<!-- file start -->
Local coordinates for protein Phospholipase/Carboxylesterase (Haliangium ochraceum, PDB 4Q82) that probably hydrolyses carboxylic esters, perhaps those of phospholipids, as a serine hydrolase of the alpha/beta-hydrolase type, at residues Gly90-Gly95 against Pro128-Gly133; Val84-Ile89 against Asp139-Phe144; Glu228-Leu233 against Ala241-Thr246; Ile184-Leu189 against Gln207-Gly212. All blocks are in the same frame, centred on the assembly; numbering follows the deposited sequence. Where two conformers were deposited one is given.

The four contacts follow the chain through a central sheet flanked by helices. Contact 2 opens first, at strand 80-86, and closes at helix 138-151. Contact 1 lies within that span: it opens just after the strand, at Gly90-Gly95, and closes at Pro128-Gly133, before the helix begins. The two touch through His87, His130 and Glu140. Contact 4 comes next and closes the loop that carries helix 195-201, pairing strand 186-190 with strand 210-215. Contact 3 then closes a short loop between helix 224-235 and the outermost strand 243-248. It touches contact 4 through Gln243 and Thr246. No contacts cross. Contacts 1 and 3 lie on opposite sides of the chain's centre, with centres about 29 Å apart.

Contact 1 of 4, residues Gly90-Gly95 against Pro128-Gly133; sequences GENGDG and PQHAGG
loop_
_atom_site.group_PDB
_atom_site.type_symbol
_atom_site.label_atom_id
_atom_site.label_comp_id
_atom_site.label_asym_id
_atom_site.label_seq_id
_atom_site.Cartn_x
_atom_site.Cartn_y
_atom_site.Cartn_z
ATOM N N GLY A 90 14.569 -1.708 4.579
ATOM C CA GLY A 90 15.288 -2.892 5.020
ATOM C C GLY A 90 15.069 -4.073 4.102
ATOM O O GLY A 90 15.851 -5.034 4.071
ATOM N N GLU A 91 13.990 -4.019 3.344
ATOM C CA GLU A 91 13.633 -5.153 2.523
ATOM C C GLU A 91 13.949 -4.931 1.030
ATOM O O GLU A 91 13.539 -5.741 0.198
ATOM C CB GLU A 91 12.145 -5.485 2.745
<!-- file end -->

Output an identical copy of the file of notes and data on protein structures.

Local coordinates for protein Phospholipase/Carboxylesterase (Haliangium ochraceum, PDB 4Q82) that probably hydrolyses carboxylic esters, perhaps those of phospholipids, as a serine hydrolase of the alpha/beta-hydrolase type, at residues Gly90-Gly95 against Pro128-Gly133; Val84-Ile89 against Asp139-Phe144; Glu228-Leu233 against Ala241-Thr246; Ile184-Leu189 against Gln207-Gly212. All blocks are in the same frame, centred on the assembly; numbering follows the deposited sequence. Where two conformers were deposited one is given.

The four contacts follow the chain through a central sheet flanked by helices. Contact 2 opens first, at strand 80-86, and closes at helix 138-151. Contact 1 lies within that span: it opens just after the strand, at Gly90-Gly95, and closes at Pro128-Gly133, before the helix begins. The two touch through His87, His130 and Glu140. Contact 4 comes next and closes the loop that carries helix 195-201, pairing strand 186-190 with strand 210-215. Contact 3 then closes a short loop between helix 224-235 and the outermost strand 243-248. It touches contact 4 through Gln243 and Thr246. No contacts cross. Contacts 1 and 3 lie on opposite sides of the chain's centre, with centres about 29 Å apart.

Contact 1 of 4, residues Gly90-Gly95 against Pro128-Gly133; sequences GENGDG and PQHAGG
loop_
_atom_site.group_PDB
_atom_site.type_symbol
_atom_site.label_atom_id
_atom_site.label_comp_id
_atom_site.label_asym_id
_atom_site.label_seq_id
_atom_site.Cartn_x
_atom_site.Cartn_y
_atom_site.Cartn_z
ATOM N N GLY A 90 14.569 -1.708 4.579
ATOM C CA GLY A 90 15.288 -2.892 5.020
ATOM C C GLY A 90 15.069 -4.073 4.102
ATOM O O GLY A 90 15.851 -5.034 4.071
ATOM N N GLU A 91 13.990 -4.019 3.344
ATOM C CA GLU A 91 13.633 -5.153 2.523
ATOM C C GLU A 91 13.949 -4.931 1.030
ATOM O O GLU A 91 13.539 -5.741 0.198
ATOM C CB GLU A 91 12.145 -5.485 2.745